Something that has been shaking the Portuguese economic-oriented media is the so-called reform of our corporate tax rate (IRC – Imposto sobre o Rendimento das pessoas Colectivas).
Lead by Prof António Lobo Xavier, a committee studied for over 6 months the mentioned tax and presented a set of measures (which you can see here) that have been open to public discussion for roughly a month.
This reform proposal was built with a big objective: The simplification and review of the tax and to target its changes to promote the competitiveness and internationalization of Portuguese firms. Following a international trend, the Committee suggests that the Government should cut the corporate tax rate progressively from 31,5% (current maximum rate) to 18% in 2018.
One of goals would be to attract FDI to Portugal, and while there is no consensus in literature that the corporate tax can draw that much investors attention to a specific country by itself, Portugal have some geographic (Being close to Africa, closer to America than most European countries, having a huge Exclusive Economic Zone) and cultural (bonds with past colonies that are now emerging markets such as Angola and Brazil) advantages to complement this tax rate. A very successful case of this kind is Ireland, that with a tax rate among the lowest ones in Europe (12,5%) was able to bring a lot of American companies to our continent. Companies such as Dropbox, Facebook, Linkedin, eBay, Twitter, IBM and Google (for Europe) chose to locate their headquarters in Dublin, to get advantage from the Double Irish Arrangement, and creating a huge tech cluster in Dublin, almost a European Silicon Valley.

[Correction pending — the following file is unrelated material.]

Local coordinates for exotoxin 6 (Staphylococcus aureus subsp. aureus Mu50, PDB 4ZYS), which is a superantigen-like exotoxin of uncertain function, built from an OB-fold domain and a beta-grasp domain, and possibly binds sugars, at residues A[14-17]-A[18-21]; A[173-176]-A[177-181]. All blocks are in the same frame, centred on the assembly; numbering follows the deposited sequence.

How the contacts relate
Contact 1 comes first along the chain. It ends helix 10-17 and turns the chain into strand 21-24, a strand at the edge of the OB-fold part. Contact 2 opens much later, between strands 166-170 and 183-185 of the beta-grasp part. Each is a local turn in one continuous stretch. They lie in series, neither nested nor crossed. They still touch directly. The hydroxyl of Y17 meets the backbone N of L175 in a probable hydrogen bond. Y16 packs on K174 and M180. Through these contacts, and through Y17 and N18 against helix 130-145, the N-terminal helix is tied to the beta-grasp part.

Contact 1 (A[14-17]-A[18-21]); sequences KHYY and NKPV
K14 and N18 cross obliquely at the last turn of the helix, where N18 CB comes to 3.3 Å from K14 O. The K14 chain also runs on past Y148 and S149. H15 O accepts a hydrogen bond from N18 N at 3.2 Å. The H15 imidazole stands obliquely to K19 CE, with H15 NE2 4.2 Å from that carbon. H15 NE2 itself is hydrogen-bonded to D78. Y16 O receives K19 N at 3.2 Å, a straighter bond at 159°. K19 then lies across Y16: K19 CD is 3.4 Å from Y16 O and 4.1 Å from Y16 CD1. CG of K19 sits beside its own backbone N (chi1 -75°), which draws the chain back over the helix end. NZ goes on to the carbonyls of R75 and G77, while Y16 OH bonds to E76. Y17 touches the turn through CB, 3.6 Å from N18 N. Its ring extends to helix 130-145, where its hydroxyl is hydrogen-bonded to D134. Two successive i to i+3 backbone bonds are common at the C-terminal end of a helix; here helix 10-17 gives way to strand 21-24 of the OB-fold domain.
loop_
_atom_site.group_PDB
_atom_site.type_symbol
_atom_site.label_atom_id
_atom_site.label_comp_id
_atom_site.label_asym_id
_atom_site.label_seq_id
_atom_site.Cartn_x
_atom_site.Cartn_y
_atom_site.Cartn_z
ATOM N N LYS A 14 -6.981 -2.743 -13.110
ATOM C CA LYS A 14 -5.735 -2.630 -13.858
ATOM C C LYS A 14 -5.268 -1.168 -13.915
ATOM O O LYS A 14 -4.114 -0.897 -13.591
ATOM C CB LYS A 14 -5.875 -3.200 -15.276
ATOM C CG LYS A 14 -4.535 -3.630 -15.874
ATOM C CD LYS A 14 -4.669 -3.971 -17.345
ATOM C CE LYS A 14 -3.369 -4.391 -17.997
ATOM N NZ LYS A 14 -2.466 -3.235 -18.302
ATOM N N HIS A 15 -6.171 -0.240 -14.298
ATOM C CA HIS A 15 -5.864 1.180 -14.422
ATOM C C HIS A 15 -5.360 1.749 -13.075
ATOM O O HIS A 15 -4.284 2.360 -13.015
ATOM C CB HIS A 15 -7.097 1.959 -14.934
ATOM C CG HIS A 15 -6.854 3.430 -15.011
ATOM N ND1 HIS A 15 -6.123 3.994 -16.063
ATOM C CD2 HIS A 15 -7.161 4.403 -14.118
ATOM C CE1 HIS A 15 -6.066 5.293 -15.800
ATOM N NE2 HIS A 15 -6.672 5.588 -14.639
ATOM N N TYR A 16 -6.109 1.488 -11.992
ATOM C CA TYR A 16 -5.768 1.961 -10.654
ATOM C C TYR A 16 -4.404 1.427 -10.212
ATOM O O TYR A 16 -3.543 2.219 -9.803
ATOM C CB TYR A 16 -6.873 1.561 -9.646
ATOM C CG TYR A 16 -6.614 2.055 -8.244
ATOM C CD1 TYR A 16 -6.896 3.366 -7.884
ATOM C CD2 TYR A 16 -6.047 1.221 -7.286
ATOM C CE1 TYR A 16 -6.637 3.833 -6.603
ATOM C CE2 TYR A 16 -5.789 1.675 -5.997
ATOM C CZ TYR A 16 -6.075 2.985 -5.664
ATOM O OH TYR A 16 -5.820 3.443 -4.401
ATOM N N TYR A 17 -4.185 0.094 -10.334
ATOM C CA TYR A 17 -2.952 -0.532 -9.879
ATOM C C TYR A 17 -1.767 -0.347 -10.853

And this is another important point, made by Prof. Lobo Xavier recently as well: The tax rate itself is not the most important thing, the legal and market framework in which the tax rate is made upon is what matters. And concerning this the Committee presented a lot of process simplifications to, on one hand approach the legal context of this tax to European Tax Law, and on the other hand, to reduce the bureaucracy related to IRC, while simplifying and stimulating internationalization. Examples of measures would be the end of some double taxation events, reduction of the amount of paperwork related to paying the tax, and shrinking some costs of context.
Following the Irish case of success, complementing a competitive rate with the right framework, geographical and cultural advantages, this reform could help transform Portugal in a entry platform of capital flows in Europe.